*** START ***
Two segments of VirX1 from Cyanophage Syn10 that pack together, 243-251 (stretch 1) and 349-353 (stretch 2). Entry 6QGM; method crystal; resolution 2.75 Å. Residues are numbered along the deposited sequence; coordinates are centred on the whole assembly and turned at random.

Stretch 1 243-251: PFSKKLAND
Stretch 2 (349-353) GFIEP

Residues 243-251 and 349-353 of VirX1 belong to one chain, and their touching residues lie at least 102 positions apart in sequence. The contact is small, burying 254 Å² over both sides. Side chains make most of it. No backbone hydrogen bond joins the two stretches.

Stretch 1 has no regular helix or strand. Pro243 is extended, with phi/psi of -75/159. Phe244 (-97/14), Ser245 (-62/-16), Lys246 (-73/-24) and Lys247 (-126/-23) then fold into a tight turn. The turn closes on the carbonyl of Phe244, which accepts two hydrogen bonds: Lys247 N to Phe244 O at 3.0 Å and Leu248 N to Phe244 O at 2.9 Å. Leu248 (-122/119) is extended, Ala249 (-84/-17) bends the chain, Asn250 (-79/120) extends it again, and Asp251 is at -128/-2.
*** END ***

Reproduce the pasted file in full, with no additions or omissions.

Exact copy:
Two segments of VirX1 from Cyanophage Syn10 that pack together, 243-251 (stretch 1) and 349-353 (stretch 2). Entry 6QGM; method crystal; resolution 2.75 Å. Residues are numbered along the deposited sequence; coordinates are centred on the whole assembly and turned at random.

Stretch 1 243-251: PFSKKLAND
Stretch 2 (349-353) GFIEP

Residues 243-251 and 349-353 of VirX1 belong to one chain, and their touching residues lie at least 102 positions apart in sequence. The contact is small, burying 254 Å² over both sides. Side chains make most of it. No backbone hydrogen bond joins the two stretches.

Stretch 1 has no regular helix or strand. Pro243 is extended, with phi/psi of -75/159. Phe244 (-97/14), Ser245 (-62/-16), Lys246 (-73/-24) and Lys247 (-126/-23) then fold into a tight turn. The turn closes on the carbonyl of Phe244, which accepts two hydrogen bonds: Lys247 N to Phe244 O at 3.0 Å and Leu248 N to Phe244 O at 2.9 Å. Leu248 (-122/119) is extended, Ala249 (-84/-17) bends the chain, Asn250 (-79/120) extends it again, and Asp251 is at -128/-2.